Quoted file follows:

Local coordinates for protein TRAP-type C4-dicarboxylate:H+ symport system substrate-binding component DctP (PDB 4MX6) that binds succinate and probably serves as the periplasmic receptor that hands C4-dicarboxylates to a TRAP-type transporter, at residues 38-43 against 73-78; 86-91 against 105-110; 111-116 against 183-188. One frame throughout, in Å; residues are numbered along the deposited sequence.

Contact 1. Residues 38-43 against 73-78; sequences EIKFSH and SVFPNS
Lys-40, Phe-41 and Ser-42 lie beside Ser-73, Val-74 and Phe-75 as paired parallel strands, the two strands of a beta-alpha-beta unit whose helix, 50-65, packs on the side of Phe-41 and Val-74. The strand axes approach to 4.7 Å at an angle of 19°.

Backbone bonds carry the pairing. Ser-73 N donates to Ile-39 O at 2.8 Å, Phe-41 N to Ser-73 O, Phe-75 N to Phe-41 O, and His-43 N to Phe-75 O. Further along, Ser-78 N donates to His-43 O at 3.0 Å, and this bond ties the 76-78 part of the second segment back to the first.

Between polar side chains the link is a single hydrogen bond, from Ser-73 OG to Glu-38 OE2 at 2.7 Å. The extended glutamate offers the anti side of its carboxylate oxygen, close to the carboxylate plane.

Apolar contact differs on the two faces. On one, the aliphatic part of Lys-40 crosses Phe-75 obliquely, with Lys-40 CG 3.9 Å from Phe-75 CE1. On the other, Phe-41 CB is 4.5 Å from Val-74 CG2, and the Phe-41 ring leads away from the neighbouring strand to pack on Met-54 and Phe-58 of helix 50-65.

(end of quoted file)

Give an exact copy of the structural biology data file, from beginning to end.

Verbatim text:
Local coordinates for protein TRAP-type C4-dicarboxylate:H+ symport system substrate-binding component DctP (PDB 4MX6) that binds succinate and probably serves as the periplasmic receptor that hands C4-dicarboxylates to a TRAP-type transporter, at residues 38-43 against 73-78; 86-91 against 105-110; 111-116 against 183-188. One frame throughout, in Å; residues are numbered along the deposited sequence.

Contact 1. Residues 38-43 against 73-78; sequences EIKFSH and SVFPNS
Lys-40, Phe-41 and Ser-42 lie beside Ser-73, Val-74 and Phe-75 as paired parallel strands, the two strands of a beta-alpha-beta unit whose helix, 50-65, packs on the side of Phe-41 and Val-74. The strand axes approach to 4.7 Å at an angle of 19°.

Backbone bonds carry the pairing. Ser-73 N donates to Ile-39 O at 2.8 Å, Phe-41 N to Ser-73 O, Phe-75 N to Phe-41 O, and His-43 N to Phe-75 O. Further along, Ser-78 N donates to His-43 O at 3.0 Å, and this bond ties the 76-78 part of the second segment back to the first.

Between polar side chains the link is a single hydrogen bond, from Ser-73 OG to Glu-38 OE2 at 2.7 Å. The extended glutamate offers the anti side of its carboxylate oxygen, close to the carboxylate plane.

Apolar contact differs on the two faces. On one, the aliphatic part of Lys-40 crosses Phe-75 obliquely, with Lys-40 CG 3.9 Å from Phe-75 CE1. On the other, Phe-41 CB is 4.5 Å from Val-74 CG2, and the Phe-41 ring leads away from the neighbouring strand to pack on Met-54 and Phe-58 of helix 50-65.